Can planets form around massive, hot stars? Some astronomers think they can’t. According to the evidence, planets around stars exceeding three solar masses should be rare, or maybe even non-existent. But now astronomers have found one.
A team of researchers found a binary star that’s six times the mass of the Sun. And it hosts a planet that’s about ten times more massive than Jupiter.Continue reading “Even Really Massive Stars Seem to Have Planets”
Wind the cosmic clock back a few billion years and our Solar System looked much different than it does today. About 4.5 billion years ago, the young Sun shone much like it does now, though it was a little smaller. Instead of being surrounded by planets, it was ensconced in a swirling disk of gas and dust. That disk is called a protoplanetary disk and it’s where the planets eventually formed.
There was a conspicuous gap in the early Solar System’s protoplanetary disk, between where Mars and Jupiter are now, and where the modern-day asteroid belt sits. What exactly caused the gap is a mystery, but astronomers think it’s a sign of the processes that governed planet formation.Continue reading “The Early Solar System Had a Gap Where the Asteroid Belt is Today”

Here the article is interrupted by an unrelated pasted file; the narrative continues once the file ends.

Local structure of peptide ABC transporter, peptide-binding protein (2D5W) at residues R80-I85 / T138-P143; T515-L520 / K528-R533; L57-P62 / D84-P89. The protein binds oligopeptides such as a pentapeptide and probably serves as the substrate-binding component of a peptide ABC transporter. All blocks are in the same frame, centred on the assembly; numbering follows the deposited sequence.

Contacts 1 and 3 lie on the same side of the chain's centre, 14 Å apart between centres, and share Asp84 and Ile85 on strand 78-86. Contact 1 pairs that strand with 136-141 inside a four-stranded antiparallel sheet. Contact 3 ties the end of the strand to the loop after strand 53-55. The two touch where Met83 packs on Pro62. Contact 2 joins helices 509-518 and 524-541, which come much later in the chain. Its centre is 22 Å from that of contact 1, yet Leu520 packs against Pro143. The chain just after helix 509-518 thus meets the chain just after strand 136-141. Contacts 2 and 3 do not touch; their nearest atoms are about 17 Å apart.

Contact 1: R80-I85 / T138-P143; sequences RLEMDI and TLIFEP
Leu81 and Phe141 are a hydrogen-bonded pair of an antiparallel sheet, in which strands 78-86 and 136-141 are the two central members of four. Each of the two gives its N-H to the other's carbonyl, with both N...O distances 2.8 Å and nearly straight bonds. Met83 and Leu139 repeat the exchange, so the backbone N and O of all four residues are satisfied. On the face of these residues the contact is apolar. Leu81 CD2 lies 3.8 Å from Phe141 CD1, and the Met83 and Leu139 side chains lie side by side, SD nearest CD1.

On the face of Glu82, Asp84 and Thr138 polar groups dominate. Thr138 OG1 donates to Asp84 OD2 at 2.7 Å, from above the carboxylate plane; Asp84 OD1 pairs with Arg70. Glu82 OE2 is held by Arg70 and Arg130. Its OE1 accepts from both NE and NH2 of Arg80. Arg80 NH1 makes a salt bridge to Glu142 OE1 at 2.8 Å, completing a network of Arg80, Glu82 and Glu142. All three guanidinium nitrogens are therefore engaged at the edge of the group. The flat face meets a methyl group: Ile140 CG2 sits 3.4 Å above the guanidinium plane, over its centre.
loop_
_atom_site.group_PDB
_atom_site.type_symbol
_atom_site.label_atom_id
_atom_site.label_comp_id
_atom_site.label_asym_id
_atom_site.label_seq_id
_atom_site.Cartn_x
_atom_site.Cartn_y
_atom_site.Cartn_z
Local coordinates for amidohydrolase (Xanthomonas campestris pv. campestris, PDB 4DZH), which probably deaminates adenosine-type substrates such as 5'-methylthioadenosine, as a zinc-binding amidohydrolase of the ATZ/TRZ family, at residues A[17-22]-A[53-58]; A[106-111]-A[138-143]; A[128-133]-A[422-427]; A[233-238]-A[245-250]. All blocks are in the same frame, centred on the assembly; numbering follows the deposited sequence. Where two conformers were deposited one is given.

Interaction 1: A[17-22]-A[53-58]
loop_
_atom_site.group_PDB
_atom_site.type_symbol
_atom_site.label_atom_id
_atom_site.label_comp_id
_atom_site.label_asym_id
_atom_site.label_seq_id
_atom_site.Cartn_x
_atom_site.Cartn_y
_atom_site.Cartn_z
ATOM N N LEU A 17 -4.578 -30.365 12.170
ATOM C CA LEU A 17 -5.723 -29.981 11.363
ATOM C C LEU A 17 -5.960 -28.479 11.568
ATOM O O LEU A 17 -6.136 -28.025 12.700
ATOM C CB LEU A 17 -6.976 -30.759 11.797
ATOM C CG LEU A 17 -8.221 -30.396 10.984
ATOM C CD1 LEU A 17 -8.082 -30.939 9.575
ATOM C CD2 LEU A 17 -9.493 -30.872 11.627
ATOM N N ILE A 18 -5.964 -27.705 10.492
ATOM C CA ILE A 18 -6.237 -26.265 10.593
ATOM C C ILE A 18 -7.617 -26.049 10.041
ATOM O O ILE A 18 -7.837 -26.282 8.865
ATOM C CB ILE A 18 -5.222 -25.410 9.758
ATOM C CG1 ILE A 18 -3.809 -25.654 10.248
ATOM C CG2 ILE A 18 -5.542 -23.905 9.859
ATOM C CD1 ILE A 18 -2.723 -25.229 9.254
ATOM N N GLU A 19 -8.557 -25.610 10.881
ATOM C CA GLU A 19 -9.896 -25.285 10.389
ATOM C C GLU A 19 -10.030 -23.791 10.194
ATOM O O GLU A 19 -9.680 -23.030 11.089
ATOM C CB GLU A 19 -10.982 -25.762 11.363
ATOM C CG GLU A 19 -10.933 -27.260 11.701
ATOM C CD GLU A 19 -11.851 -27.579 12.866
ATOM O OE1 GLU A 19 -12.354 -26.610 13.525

Our conventional models of planet formation may have to be updated, according to a pair of new papers.
Accretion is the keyword in current planet formation theory. The idea is that the planets formed out of the solar nebula, the material left over after the Sun formed. They did this through accretion, where small particles accumulate into more massive objects. These massive boulder-sized objects, called planetesimals, continued to merge together into larger entities, sometimes through collisions. Eventually, through repeated mergers and collisions, the inner Solar System was populated by four rocky planets.
But the new research suggests that the collisions played out much differently than thought and that objects collided with each other several times, in a series of hit and runs, before merging. This research fills some stubborn holes in our current understanding.Continue reading “The Early Solar System was Messier and More Violent Than Previously Believed”